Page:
The Wildgoose Chase

I met Chelsea Pensioner Walter Wildgoose in 1977 when he was 87 and I was 26. Through a series of letters written over the last year of his life, he passed along his life story - the workhouse children's home, a life in the British Army witnessing the opening battles of World War I and life in India, a remarkable family surviving the bombs of World War II London. This blog will document my research and progress on the novel I'm writing about this amazing man.

Wednesday, August 31, 2005

Celebrating a new king

In one of Walter's letters, he recounts what he remembers about the death of Queen Victoria and the coronation celebrations for King Edward VII. His account gives some insight into life at the children's home and the way the children were included in celebrating a national event:

King Edward became King of England, and the event was celebrated by all the school children. My brother Bert and I were in the foster home where there were 20 other boys. The foster father’s name was Mr. Leeming, and together with his wife, they performed their duties very efficiently. They were very religious. Bert was now 13 years of age and I was 12 years of age. My father was in the infirmary close to our home, so we were able to go and see him fortnightly, on Sunday afternoons instead of going to Sunday school. Our foster parents were very strict, but not cruel in any way. Each morning, we would rise at 630 am, and prepared ourselves for the many little tasks that had to be done. We then assembled for breakfast, but before “Prayers” were said, Mr. Leeming told us the sad news of the passing of our Queen Victoria. (This was in 1901.)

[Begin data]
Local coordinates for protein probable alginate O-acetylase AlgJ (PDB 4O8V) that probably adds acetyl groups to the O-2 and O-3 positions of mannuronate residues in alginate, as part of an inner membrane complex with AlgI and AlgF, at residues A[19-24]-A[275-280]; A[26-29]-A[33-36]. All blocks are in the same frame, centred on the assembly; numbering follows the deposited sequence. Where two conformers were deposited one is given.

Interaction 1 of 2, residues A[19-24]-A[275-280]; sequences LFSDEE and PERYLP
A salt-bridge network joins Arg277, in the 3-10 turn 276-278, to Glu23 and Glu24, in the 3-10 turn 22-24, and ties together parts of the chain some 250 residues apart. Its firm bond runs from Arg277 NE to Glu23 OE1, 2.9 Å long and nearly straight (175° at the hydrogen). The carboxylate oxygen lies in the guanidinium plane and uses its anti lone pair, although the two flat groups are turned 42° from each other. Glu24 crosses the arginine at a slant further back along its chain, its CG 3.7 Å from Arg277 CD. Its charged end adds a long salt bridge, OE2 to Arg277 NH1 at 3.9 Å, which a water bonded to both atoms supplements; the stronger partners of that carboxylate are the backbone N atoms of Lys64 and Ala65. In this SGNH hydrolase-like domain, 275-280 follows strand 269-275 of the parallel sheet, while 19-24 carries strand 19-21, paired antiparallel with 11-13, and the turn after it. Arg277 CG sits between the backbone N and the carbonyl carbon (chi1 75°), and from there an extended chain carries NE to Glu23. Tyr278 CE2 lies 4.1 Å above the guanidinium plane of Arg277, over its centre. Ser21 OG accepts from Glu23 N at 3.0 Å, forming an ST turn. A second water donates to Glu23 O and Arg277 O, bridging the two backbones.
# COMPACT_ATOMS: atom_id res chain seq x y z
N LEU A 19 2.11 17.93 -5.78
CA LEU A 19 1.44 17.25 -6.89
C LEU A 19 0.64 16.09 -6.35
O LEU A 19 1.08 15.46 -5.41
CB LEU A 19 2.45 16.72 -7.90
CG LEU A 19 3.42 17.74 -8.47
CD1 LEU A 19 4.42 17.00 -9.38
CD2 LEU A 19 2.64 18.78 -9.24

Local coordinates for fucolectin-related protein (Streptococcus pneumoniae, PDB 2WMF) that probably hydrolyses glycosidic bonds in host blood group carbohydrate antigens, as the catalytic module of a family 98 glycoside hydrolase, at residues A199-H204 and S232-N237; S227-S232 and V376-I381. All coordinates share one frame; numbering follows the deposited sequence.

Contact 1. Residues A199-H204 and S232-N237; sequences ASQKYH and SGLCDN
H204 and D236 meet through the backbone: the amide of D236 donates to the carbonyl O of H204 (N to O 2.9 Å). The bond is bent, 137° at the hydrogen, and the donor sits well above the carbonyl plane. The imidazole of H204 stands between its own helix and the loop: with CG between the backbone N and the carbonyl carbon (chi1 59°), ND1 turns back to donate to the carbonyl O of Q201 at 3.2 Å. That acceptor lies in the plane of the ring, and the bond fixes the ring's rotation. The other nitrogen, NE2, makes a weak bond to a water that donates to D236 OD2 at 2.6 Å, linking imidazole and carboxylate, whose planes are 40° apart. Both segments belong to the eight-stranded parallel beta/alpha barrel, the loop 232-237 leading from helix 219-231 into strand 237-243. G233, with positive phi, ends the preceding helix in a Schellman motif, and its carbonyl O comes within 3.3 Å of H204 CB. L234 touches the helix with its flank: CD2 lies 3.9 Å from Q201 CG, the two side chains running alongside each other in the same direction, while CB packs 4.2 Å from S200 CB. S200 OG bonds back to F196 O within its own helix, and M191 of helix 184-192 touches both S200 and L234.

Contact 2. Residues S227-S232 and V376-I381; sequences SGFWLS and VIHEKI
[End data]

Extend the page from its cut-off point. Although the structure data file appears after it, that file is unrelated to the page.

Events happened quickly, which comes to the coronation of King Edward in 1902. We all wore our best suits to go to school. We had quite a distance to walk to our school, Owler Lane School in Pitsmoor. There were no trams or buses (nor any pennies to pay for our fares). Everyone had little flags, and there were large pictures hung up in our classrooms of our King. We all assembled to march to Firth Park where there was a huge sea of children’s faces in their respective places marshaled by the teachers. Bert and I were quite thrilled with all this ceremony. Our foster father told us we would have a late dinner when we came home from the ceremony. There were several bands around this vast park and the patriotic music was assisted by the singing of all those young throats. The conductor or the “compere” was assisted by large megaphones, so as to make everyone hear his commands.

Firth Park, Sheffield

It was a sunny day, and we all sat down on the grass. Everyone was very orderly. The band then began to play the chief tunes and the singing was most impressive to listen to. After the ceremony, refreshments were handed to each child and some sweets and a bottle of lemonade. This was something out of the blue for me, and lastly, before we dispersed, we were all given a Coronation medal with a red, white, and blue ribbon. I kept mine for such a long time, but like all our childish things they gradually disappear. We were not too sentimental over these things as some children would have been.

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posted by MaryB @ 9:40 AM  


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